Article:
Michael Dickerson, SG, 6'5", 190, Arizona
You won't find many guys with better character than Dickerson, and he demonstrated excellent strength and athleticism during his workouts with NBA teams.
But Dickerson's outside shot is just plain unreliable, and when his shots aren't falling, the rest of his game goes to pieces. There's a reason he was a non-factor during the Wildcats' last two NCAA tournaments. He's listed at 6'5", but I'm told he actually measured out at 6'3", which leaves him a few inches short of effective in the pro game.
Corey Benjamin, SG, 6'5", 200, Oregon State
I don't mean to sound too cruel here, but this is a guy you almost root to see fail.
Benjamin perfectly personifies the problems of "too much, too soon"a guy with loads of talent coming out of high school who has great, but unrealized, potential.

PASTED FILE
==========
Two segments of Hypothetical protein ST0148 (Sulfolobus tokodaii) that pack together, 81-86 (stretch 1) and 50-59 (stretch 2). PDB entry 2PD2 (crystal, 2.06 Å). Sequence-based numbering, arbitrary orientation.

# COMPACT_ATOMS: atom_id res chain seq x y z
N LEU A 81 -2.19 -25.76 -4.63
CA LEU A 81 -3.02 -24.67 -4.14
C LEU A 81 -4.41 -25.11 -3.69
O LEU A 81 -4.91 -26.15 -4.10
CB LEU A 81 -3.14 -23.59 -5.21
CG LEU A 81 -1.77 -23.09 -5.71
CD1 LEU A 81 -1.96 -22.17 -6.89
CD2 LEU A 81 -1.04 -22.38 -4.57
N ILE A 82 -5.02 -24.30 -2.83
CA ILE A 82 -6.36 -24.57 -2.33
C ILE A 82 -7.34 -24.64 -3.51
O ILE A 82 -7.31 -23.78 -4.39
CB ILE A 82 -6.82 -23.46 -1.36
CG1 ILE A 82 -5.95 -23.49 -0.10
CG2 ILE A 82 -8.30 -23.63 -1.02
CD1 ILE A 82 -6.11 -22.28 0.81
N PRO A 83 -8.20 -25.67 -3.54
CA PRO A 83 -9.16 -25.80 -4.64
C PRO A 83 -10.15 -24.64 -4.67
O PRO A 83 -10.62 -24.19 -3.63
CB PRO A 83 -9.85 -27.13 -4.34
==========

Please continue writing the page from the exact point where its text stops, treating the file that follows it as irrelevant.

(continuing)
His game did not progress in college, and the only reason he's turning pro now is because he didn't care about his studies. If he falls flat in the NBA, he'll serve as a lesson for future young players who think they're ready to take this step when they're not.
Korleone Young, SF, 6'6", 220, Chatham (Va.) Hargrave Military Academy
All Young ever wanted to hear was that he was good enough to skip college and enter the NBA draft. So, naturally, that's what he was told.
He is strong for a 19-year-old and effective around the rim, but at 6'6" he's a classic tweener, and he doesn't have the skills yet to overcome that.
What's more, like Benjamin, here's another kid who's been treated like a deity since the crib, and he's got the attitude that comes with it. If you're going to enter the draft out of high school, you should at least be a mid-first-rounder, but Young will be lucky to get drafted at all.
Jason Williams, PG, 6'1", 190, Florida
Williams may not technically qualify as a sleeper considering he'll probably be taken in the middle of the first round. But if he can keep his head on straightand that is certainly a major ifthen he could be a star.
He's been compared to Pete Maravich because of his scoring ability, but his game may be more similar to that of Mark Price. Williams is an excellent passer, he's very quick with the ball in his hands and his outside shooting will keep defenses honest.